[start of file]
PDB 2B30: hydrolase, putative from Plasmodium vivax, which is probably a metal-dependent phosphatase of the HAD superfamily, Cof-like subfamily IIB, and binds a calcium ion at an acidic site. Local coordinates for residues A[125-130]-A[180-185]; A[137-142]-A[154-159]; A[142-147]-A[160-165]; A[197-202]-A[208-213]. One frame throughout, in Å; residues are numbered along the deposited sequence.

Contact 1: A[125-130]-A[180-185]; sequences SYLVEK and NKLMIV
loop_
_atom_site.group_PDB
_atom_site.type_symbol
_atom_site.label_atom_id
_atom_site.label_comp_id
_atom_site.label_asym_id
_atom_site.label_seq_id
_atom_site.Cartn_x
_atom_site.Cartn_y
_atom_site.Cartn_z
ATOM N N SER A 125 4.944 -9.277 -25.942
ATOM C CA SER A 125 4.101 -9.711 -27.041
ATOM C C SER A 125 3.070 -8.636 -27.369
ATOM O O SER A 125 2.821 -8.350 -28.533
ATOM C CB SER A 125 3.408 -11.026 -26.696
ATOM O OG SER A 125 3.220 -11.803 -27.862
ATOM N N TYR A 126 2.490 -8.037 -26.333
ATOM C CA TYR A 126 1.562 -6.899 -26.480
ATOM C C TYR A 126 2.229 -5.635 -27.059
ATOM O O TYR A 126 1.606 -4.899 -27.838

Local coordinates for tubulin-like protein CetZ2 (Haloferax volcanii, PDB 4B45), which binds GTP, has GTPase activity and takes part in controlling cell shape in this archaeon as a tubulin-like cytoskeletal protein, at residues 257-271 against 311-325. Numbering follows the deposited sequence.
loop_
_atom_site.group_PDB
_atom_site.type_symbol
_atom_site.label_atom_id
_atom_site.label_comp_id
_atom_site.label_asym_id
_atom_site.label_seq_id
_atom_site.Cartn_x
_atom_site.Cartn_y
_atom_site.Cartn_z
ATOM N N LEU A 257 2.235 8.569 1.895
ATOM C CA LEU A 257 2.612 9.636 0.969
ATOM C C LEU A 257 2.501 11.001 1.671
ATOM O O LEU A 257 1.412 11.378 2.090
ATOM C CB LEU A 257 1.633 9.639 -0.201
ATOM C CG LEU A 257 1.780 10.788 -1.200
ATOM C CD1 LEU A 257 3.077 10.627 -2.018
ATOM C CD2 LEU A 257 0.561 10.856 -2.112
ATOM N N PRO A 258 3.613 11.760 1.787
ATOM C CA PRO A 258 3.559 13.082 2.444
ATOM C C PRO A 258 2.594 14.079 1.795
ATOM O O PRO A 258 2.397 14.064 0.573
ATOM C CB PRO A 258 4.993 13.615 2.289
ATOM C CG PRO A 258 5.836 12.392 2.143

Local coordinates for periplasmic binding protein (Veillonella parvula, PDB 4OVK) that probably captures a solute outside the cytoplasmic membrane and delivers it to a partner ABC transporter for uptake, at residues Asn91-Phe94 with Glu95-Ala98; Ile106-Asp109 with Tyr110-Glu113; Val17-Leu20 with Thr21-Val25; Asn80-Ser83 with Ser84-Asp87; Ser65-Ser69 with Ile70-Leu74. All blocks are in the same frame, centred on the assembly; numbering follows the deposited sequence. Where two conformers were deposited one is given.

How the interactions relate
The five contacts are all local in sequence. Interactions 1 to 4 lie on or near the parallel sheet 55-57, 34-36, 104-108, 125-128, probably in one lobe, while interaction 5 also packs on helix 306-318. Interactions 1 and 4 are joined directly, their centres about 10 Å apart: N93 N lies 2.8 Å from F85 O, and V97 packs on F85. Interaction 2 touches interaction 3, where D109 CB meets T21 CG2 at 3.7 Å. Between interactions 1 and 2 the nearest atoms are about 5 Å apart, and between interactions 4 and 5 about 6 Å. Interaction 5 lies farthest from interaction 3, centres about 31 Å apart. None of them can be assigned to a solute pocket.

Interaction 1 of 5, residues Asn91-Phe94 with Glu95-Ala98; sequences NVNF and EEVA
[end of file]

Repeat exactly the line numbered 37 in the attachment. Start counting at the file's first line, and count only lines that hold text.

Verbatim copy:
ATOM O O LEU A 257 1.412 11.378 2.090